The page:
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Patent

  1. Avancerad patentsökning
PublikationsnummerUS9530943 B2
Typ av kungörelseBeviljande
AnsökningsnummerUS 14/634,348
Publiceringsdatum27 dec 2016
Registreringsdatum27 feb 2015
Prioritetsdatum27 feb 2015
Även publicerat somUS20160254416
Publikationsnummer14634348, 634348, US 9530943 B2, US 9530943B2, US-B2-9530943, US9530943 B2, US9530943B2
UppfinnareShifan Cheng
Ursprunglig innehavareLedengin, Inc.
Exportera citatBiBTeX, EndNote, RefMan
Externa länkar: USPTO, Överlåtelse av äganderätt till patent som har registrerats av USPTO, Espacenet
LED emitter packages with high CRI
US 9530943 B2
Sammanfattning
A color-tunable LED emitter with high CRI can be made by mounting multiple LED chips onto a ceramic substrate that has been patterned with metal contacts and paths so as to connect the LED chips into multiple independently addressable LED groups. Each LED group can produce light of a different color, allowing the color of the emitter to be tuned by adjusting the relative amount of operating current supplied to each LED group. At least some of the LED groups include LEDs coated with a broad spectrum phosphor that can reduce the sharpness of spectral peaks, thereby improving CRI and particular components of CRI, such as R9.
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What is claimed is:
1. An emitter package comprising:
a single ceramic substrate having a recess region formed on a top surface thereof and a plurality of bonding pads disposed within the recess region; and
a plurality of LED chips disposed within the recess region and bonded to the bonding pads,
wherein the ceramic substrate further includes a plurality of electrical paths disposed at least partially within the body of the ceramic substrate, the electrical paths electrically connecting the LED chips into three independently addressable groups,
the three independently addressable groups including:
a first group consisting of one or more blue LED chips coated with a first broad-spectrum phosphor material having at least 120 nm FWHM at a first concentration to produce light having a predominantly blue spectrum;
a second group consisting of one or more blue LED chips coated with a mixture of a second broad-spectrum phosphor material and a red nitride phosphor to produce light having a warm white color; and
a third group consisting of one or more near-ultraviolet LED chips coated with a red nitride phosphor to produce light having a spectrum dominated by red wavelengths,
wherein the emitter package is tunable to produce light in a range of color temperatures (CCT) from 2700 K to 6000 K with a color rendering index (CRI) of at least 90 at every CCT within the range of CCT from 2700 K to 6000 K.
2. The emitter package of claim 1 further comprising:
a primary optical element disposed over the recess region and sealed to the recess region to protect the LED chips.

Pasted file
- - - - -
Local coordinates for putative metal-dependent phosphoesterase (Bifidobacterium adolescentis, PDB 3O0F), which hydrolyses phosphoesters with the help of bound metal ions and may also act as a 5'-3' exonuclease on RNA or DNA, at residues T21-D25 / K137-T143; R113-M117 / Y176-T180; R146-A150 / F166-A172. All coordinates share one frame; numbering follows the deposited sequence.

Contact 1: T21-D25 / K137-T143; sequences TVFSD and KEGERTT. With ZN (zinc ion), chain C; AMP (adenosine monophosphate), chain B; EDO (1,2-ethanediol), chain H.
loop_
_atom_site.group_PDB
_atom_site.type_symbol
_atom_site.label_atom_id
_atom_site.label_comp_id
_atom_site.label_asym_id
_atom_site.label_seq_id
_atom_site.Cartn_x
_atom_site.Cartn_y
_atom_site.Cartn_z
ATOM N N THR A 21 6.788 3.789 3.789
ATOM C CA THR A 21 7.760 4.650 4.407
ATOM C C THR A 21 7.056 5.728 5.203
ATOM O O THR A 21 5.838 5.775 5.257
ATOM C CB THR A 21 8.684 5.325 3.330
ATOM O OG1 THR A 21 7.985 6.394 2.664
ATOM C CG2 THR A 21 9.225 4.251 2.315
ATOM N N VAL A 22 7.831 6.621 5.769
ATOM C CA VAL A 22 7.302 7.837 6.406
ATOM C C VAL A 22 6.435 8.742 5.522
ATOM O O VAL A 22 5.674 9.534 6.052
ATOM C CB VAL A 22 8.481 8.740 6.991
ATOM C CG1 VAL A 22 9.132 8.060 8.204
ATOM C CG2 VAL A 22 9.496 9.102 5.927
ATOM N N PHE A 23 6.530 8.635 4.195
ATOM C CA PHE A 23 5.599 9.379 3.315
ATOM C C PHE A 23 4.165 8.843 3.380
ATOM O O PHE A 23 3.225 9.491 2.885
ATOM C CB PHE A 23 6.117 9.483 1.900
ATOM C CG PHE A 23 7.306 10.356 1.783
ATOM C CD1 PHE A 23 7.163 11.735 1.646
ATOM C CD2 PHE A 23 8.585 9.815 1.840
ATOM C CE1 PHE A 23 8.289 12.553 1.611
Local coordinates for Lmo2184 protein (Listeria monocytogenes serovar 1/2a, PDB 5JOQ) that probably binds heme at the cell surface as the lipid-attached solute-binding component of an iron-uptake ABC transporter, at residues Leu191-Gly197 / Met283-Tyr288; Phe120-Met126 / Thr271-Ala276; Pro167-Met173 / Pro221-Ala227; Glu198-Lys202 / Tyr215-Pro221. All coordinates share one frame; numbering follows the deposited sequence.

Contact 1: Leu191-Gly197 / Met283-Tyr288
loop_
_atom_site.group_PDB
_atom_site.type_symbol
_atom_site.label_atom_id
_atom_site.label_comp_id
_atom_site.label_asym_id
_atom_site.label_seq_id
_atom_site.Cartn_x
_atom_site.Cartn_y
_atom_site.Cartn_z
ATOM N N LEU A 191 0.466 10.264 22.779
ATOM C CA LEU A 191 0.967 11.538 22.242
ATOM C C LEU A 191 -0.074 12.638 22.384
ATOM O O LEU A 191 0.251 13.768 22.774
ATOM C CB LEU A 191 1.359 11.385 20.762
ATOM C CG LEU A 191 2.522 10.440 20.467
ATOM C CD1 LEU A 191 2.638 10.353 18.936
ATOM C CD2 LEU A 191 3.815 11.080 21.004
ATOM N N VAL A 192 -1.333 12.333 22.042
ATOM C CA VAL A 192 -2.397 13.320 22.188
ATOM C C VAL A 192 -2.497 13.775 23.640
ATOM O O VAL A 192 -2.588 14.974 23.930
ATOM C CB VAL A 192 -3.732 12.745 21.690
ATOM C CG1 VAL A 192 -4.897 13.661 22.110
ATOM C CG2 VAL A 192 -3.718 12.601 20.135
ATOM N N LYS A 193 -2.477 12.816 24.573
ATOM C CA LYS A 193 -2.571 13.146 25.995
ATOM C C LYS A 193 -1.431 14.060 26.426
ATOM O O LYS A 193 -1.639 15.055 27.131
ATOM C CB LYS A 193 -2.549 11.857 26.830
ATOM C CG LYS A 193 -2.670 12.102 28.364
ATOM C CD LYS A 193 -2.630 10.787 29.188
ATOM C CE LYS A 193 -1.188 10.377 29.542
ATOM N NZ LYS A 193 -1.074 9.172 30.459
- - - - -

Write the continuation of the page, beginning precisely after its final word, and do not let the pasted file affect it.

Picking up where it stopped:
3. The emitter package of claim 1 wherein the light produced by the emitter package has a CRI of at least 95 at every CCT within the range from 2700 K to 6000 K.
4. The emitter package of claim 1 wherein the light produced by the emitter package has R9 of at least 80 at every CCT within the range from 2700 K to 6000 K.
5. The emitter package of claim 1 wherein the light produced by the emitter package has R9 of at least 90 at every CCT within the range from 2700 K to 6000 K.
6. The emitter package of claim 1 wherein the light produced by the emitter package has R9 of at least 94 at every CCT within the range from 2700 K to 6000 K.
7. The emitter package of claim 1 wherein each of the three independently addressable groups includes the same number of LED chips.
8. The emitter package of claim 1 wherein two of the three independently addressable groups include a first number of LED chips and the third group includes a second number of LED chips, the second number differing by one from the first number.
9. The emitter package of claim 1 wherein the blue LED chips are 455-nm blue LED chips.
10. The emitter package of claim 1 wherein the warm white color produced by the second group of LED chips has a CCT of approximately 2700 K.
11. The emitter package of claim 1 wherein the near-ultraviolet LED chips are 405-nm LED chips.
12. An emitter package comprising:
a single ceramic substrate having a recess region formed on a top surface thereof and a plurality of bonding pads disposed within the recess region; and
a plurality of LED chips disposed within the recess region and bonded to the bonding pads,
wherein the ceramic substrate further includes a plurality of electrical paths disposed at least partially within the body of the ceramic substrate, the electrical paths electrically connecting the LED chips into four independently addressable groups,
the four independently addressable groups including:
a first group consisting of one or more cyan LED chips;
a second group consisting of one or more red LED chips;
a third group consisting of one or more blue LED chips coated with a first broad-spectrum phosphor material having at least 120 nm FWHM to produce light having a cool white color; and
a fourth group consisting of one or more blue LED chips coated with a mixture of a second broad-spectrum phosphor material and a red nitride phosphor to produce light having a warm white color,